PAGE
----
April 18, 2019
In 2015 retired NFL players had a huge decision to make. Should the accept the settlement entered into by the NFL, or should they opt-out of the class action and pursue their own litigation? Over 20,000 accepted what appeared to be a sure thing, likely enticed by aggressive pitches of “if you have a diagnosis, submit it and you’ll soon be paid.” Others were wary of the promises and decided to go it on their own. It looks like they made a good decision.
While the NFL has waged a relentless war on the class action settlement claims, it seems willing to negotiate to get the opt-out claims done and out of the courthouse.
In all, 94 players opted out of the negotiated settlement and their lawsuits were put on hold as the settlement became final and entered the early stages of implementation. Now, two years in, their patience is paying off.
Twenty-five players have not filed any litigation against the NFL but opted out of the class action in order to preserve their rights, leaving 68 players with active lawsuits. One player requested permission to opt back into the class action and was permitted to do so, and another withdrew his lawsuit without prejudice preserving his right to file in the future, leaving 66 players or members of their families with active claims. Beginning early this year, opt-out settlements began trickling in and by April 3, 35 had reached a settlement with the NFL.
Many more players reached a settlement this week. On April 15, 9 more dismissals appeared on the docket and then on April 17, an additional 15, bringing the number of settled lawsuits to 59. Only 7 more claimants remain uncompensated. The estate of Lewis Bush, consisting of his ex-wife and 4 children plus two individual players are the only names left on the list still awaiting compensation.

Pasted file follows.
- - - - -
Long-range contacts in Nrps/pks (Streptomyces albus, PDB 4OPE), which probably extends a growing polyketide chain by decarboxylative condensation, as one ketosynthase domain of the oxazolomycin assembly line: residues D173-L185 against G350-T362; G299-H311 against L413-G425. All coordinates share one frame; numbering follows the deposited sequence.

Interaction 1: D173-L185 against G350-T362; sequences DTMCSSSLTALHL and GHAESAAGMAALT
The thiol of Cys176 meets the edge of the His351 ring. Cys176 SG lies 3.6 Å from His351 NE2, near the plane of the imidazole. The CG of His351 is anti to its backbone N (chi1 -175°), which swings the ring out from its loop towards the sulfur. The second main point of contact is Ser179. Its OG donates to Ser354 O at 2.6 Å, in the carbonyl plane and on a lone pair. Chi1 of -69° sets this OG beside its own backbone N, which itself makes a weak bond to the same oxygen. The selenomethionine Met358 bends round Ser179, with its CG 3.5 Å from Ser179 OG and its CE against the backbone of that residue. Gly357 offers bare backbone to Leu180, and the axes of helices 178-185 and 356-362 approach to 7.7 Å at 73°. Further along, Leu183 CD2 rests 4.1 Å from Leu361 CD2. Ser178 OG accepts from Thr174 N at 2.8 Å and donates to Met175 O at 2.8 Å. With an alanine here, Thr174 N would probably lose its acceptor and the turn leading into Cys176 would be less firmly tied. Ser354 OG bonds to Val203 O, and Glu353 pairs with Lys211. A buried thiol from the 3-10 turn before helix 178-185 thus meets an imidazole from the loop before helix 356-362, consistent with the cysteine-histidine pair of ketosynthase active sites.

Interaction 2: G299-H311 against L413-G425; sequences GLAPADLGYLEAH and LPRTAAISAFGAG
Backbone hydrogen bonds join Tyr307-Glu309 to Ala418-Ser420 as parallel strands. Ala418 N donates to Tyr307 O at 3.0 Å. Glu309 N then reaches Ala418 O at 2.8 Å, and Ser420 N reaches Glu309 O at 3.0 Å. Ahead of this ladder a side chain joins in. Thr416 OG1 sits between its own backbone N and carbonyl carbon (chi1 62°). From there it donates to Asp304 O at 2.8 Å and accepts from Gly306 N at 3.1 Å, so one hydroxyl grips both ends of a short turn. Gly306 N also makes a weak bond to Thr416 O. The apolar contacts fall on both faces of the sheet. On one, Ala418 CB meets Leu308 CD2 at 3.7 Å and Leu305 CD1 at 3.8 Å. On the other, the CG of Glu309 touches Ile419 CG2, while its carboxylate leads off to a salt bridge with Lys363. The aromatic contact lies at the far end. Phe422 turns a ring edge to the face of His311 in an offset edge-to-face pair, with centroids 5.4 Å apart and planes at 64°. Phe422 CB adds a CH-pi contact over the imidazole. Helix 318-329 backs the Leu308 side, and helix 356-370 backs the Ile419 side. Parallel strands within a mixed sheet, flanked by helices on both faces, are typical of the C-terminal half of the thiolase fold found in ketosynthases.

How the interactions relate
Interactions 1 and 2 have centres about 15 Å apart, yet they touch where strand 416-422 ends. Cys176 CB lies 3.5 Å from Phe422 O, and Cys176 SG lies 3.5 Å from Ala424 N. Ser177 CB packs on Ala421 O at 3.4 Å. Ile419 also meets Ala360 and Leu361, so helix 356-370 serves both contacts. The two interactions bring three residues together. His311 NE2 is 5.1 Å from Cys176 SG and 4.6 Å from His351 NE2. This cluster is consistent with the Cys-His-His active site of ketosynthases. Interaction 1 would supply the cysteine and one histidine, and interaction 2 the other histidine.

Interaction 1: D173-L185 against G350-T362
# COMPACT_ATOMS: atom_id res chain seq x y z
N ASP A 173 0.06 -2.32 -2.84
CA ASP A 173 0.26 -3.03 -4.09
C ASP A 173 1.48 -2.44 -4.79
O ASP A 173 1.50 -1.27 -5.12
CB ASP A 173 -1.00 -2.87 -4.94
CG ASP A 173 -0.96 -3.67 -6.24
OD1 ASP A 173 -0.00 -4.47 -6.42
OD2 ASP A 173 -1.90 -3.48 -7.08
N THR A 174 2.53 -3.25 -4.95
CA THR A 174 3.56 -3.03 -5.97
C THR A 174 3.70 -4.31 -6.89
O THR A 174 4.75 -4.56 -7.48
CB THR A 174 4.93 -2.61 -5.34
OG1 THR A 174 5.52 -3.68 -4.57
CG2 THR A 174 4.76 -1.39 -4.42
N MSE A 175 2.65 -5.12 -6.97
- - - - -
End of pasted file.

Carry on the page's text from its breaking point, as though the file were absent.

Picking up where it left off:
The Judicial Panel for Multidistrict Litigation has rolled some lawsuits that were filed after the settlement agreement was adopted into the MDL that spawned the settlement and those are beginning to be addressed. A case filed by the daughter of the late Aaron Hernandez was based on compelling legal arguments that greatly differed from earlier suits, but Judge Brody, because of his incarceration deemed him to be retired as of the settlement effective date and therefore a class member. Because of this, the lawsuit was dismissed prior to reaching the merits stage. I incorrectly predicted that her decision would be appealed but no appeal was filed.
Three additional lawsuits are now waiting for adjudication. A discovery demand has been made by the survivors of Adrian Robinson Jr. and is now awaiting a decision by the court. The arguments are very similar to those in the Hernandez lawsuit and since it’s indisputable that Robinson was not a member of the settlement class, this lawsuit is one to watch, as it is potentially a game-changer.
The other lawsuits pending are an action against only helmet maker Riddell by Kevin Burnett and two separate lawsuits filed (one in federal and one in state court) by Craig Steltz, which have had no visible docket activity.